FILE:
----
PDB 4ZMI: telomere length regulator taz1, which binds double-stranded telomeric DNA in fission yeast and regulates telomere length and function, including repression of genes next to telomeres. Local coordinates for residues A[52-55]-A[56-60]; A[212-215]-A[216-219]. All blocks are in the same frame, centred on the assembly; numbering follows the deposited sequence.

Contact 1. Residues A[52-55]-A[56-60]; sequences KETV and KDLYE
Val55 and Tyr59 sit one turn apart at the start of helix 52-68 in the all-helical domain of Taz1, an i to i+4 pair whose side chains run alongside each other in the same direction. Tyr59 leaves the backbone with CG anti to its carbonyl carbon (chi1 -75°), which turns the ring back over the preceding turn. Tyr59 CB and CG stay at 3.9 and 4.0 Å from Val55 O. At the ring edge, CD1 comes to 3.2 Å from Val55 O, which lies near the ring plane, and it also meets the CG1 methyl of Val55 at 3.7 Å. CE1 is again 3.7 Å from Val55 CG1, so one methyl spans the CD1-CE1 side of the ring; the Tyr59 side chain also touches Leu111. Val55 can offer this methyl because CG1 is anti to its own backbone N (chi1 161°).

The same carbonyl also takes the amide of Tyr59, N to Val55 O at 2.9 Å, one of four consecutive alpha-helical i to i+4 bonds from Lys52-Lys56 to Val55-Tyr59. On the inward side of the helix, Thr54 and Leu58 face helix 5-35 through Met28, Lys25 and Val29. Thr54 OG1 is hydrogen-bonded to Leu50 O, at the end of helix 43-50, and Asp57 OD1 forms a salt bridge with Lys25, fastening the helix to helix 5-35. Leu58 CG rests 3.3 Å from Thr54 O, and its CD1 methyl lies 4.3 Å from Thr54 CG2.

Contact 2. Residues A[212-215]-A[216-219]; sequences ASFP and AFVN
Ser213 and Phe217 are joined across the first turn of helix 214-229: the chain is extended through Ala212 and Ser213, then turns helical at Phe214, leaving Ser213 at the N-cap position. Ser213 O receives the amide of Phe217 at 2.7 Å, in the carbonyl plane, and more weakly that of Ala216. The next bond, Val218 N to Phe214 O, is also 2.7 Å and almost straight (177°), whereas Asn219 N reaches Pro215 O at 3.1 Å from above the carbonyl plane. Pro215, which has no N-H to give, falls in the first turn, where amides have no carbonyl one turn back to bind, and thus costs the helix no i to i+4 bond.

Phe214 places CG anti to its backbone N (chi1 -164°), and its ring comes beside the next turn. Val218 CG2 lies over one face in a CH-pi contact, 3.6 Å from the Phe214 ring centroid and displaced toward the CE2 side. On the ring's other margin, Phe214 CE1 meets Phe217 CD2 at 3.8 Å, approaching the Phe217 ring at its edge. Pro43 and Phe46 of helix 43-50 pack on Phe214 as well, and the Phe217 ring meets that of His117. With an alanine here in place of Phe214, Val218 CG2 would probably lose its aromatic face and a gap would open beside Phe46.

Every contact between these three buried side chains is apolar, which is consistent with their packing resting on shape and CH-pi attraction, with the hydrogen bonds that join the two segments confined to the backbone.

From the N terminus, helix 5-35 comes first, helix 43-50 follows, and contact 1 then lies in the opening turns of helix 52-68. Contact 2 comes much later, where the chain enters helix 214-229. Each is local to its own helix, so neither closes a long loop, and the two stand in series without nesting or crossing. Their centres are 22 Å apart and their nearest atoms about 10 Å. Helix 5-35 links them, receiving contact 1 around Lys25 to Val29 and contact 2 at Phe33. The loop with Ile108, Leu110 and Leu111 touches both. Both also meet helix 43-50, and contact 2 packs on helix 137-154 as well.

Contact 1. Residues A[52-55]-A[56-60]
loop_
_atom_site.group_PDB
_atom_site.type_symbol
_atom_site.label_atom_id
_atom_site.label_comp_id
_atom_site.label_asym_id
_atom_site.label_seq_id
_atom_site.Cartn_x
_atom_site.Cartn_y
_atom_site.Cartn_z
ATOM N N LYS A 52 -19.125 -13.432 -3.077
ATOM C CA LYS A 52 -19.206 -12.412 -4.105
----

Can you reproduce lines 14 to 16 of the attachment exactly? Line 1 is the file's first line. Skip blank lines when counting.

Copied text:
_atom_site.label_atom_id
_atom_site.label_comp_id
_atom_site.label_asym_id